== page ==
James Madison Papers

To James Madison from Joseph Jones, 6 July 1787

From Joseph Jones

Richmond 6th. July 1787

Dr. Sr.

I have your letter of the 26th. ult. The Post preceding the arrival of yours brought a letter from the Governor, inclosing Mr. Wythes resignation, when the filling the vacancy made by that Gentlemans departure from Convention was considered, and determined by the Executive to be unnecessary. The length of time the Convention had been seting, and the representation of the State then attending, being within one of the number at first appointed, and these Gentlemen of established Character and approved abilities—were considerations that I believe had weight and governed the determination. Had the supplying Mr. Wythes place been thought necessary, I have no doubt Mr. Corbins well known abilities, and his being on the Spot, wod. have pointed him out to the Executive as a proper person.1 It is supposed by some Doctr. M.Clurg will soon retire. Should that be the case and the other Gentlemen remain I am inclined to think from what formerly passed at the Board, they will be deemed a representation competent to the great objects for which they were appointed.

If the Mass: Assembly should pursue such measures as from the specimens you mention there is reason to fear they will, the example may probably prove contagious and spread into New Hampshire, whereby the eastern politics will become formidable, and from the principles which appear to govern them and the number of adherents, pernicious consequences are to be apprehended.2

Tobacco still rises. The price now current will nearly bring us what the State allowed and it is probable by next Thursday the day we have fixed for the Sale we shall find purchasers giving a price for all the upland Tobacco at least equal to if not higher than the State price. Although the Treasury board refused to take the Tobacco at the State price, we have been applied to this day by Hopkins to postpone the Sale untill he can apply to and be directed by them what to do, or allow him to bid for the Tobacco to the amount of the Bills on him wch. he says is about 25000 dols. All circumstances considered we have agreed he may purchase to the amount of 4000 £. to be considered as Specie, and to be accompanied with the proper proportion of indents under the requisition of 85.3 Yr. friend

J Jones

RC (DLC). Docketed by JM.

1See JCSV description begins H. R. McIlwaine et al., eds., Journals of the Council of the State of Virginia (4 vols. to date; Richmond, 1931——). description ends , IV, 120. George Mason had suggested Francis Corbin, who was then in Philadelphia, as a replacement for Wythe (Mason to Beverley Randolph, 30 June 1787, Rutland, Papers of George Mason, III, 918–19).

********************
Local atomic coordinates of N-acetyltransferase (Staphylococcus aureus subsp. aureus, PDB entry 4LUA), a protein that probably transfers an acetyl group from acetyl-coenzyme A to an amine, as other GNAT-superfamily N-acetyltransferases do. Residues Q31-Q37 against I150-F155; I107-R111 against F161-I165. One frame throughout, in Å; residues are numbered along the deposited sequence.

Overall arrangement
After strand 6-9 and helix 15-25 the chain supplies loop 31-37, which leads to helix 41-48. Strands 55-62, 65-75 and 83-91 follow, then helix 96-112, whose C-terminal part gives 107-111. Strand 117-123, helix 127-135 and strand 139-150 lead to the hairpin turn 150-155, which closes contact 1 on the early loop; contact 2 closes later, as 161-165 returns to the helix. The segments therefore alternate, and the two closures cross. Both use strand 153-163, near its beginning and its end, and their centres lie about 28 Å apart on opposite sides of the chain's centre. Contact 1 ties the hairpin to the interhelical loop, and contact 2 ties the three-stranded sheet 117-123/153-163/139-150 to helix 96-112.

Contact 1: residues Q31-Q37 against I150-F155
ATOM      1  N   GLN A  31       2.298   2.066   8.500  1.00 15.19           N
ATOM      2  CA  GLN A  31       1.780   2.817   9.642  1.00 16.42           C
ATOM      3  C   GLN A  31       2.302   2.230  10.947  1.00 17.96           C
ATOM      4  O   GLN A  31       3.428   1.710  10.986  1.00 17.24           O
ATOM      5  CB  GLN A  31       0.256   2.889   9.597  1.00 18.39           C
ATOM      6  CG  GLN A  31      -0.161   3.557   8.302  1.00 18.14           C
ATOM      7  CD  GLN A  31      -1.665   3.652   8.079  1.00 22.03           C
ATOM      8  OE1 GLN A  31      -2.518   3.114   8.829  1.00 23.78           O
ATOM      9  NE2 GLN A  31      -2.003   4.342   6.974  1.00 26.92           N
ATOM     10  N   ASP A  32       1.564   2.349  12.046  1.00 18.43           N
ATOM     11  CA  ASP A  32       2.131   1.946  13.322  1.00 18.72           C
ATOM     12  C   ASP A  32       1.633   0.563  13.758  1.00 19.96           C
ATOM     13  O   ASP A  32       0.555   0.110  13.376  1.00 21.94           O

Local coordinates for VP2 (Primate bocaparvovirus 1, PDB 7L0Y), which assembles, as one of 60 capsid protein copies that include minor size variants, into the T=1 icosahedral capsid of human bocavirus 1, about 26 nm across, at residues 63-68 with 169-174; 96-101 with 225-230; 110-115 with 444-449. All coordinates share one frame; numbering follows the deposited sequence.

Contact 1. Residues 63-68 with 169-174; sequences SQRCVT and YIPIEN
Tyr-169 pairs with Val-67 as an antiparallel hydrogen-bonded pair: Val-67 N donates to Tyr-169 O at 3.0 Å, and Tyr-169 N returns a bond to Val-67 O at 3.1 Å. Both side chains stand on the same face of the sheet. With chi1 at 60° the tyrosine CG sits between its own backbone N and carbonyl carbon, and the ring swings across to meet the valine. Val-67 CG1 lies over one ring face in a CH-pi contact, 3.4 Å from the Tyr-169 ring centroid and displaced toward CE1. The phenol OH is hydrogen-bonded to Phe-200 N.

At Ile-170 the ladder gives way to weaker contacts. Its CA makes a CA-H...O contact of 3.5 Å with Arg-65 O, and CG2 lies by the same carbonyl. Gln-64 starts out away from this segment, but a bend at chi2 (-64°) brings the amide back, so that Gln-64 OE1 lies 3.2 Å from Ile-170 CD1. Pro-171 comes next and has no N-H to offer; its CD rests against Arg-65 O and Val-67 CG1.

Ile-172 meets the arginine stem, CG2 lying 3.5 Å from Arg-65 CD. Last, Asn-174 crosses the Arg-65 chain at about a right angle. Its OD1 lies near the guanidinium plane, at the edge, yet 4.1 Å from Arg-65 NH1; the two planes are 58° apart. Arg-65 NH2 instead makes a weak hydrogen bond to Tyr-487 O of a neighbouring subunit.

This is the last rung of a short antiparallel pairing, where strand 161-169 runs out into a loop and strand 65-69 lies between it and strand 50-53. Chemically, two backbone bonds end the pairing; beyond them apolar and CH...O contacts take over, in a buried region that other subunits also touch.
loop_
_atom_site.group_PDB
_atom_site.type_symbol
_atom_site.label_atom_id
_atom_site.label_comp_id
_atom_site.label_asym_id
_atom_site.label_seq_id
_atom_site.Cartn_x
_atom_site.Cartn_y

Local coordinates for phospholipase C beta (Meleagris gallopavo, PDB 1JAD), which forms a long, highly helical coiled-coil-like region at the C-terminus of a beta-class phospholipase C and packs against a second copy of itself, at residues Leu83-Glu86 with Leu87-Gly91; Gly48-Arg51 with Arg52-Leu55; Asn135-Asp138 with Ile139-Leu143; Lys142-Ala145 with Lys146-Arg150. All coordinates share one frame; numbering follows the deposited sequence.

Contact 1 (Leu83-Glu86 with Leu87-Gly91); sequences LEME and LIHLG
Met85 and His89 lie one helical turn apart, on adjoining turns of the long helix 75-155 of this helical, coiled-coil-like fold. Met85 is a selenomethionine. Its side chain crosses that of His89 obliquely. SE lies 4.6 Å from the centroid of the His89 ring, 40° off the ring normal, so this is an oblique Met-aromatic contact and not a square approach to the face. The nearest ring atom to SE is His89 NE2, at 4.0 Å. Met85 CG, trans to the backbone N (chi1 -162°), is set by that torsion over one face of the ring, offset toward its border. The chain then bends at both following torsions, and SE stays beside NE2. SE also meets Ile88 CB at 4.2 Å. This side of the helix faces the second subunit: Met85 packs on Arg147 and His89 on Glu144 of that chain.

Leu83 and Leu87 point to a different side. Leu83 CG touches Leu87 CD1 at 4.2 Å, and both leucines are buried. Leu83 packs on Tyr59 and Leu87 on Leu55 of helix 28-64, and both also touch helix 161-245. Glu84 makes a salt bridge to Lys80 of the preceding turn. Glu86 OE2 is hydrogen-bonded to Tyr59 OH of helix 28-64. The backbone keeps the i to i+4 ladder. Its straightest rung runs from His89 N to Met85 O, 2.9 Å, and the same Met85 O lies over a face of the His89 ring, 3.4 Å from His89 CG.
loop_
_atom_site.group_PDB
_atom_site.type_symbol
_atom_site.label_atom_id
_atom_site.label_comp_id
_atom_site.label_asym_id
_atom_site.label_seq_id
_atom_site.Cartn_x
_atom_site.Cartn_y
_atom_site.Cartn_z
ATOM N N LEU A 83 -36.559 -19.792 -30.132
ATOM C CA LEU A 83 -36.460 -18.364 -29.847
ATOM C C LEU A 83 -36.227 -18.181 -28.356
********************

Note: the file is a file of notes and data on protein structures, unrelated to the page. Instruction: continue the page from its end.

2The spring elections in Massachusetts had returned a legislature more sympathetic toward the participants in the recent Shays uprising (Starkey, A Little Rebellion, pp. 184–86). In June the General Court repealed the act disqualifying the insurgents from voting and holding office. The House of Representatives also passed a resolution for removing the seat of government from Boston, but rejected a motion granting a general pardon to the insurgents (James Sullivan to Rufus King, 14 June 1787; Theodore Sedgwick to King, 18 June 1787, C. R. King, Life and Correspondence of Rufus King, I, 222–23, 223–24; Pa. Gazette, 27 June 1787).

3On the sale of public tobacco (tobacco collected in payment of taxes), see Jones to JM, 29 June 1787 and n. 2. In refusing to accept tobacco at the “State price” the Board of Treasury indicated that the money commanded by the market price of the tobacco could be paid toward the state’s requisition quota (Board of Treasury to John Hopkins, May 1787 [extract], enclosed in Edmund Randolph to Speaker of the House of Delegates, 15 Oct. 1787 [Vi: Executive Communications]). Following the announcement that the tobacco would be sold to the highest bidder, Hopkins informed the council that the Board of Treasury would probably “agree to the receipt of it specifically on Account of the Quota of Virginia to the United States.” He requested a postponement of the sale until he received specific instructions, however, because at the time he had “no authority to receive any thing but Specie in discharge of the Specie proportion of the Requisitions of Congress” (Hopkins to Beverley Randolph, 6 July 1787 [Vi: Continental Congress Papers]). As Jones indicated, the council denied this request, but did allow Hopkins to become a purchaser of the public tobacco (JCSV description begins H. R. McIlwaine et al., eds., Journals of the Council of the State of Virginia (4 vols. to date; Richmond, 1931——). description ends , IV, 124).

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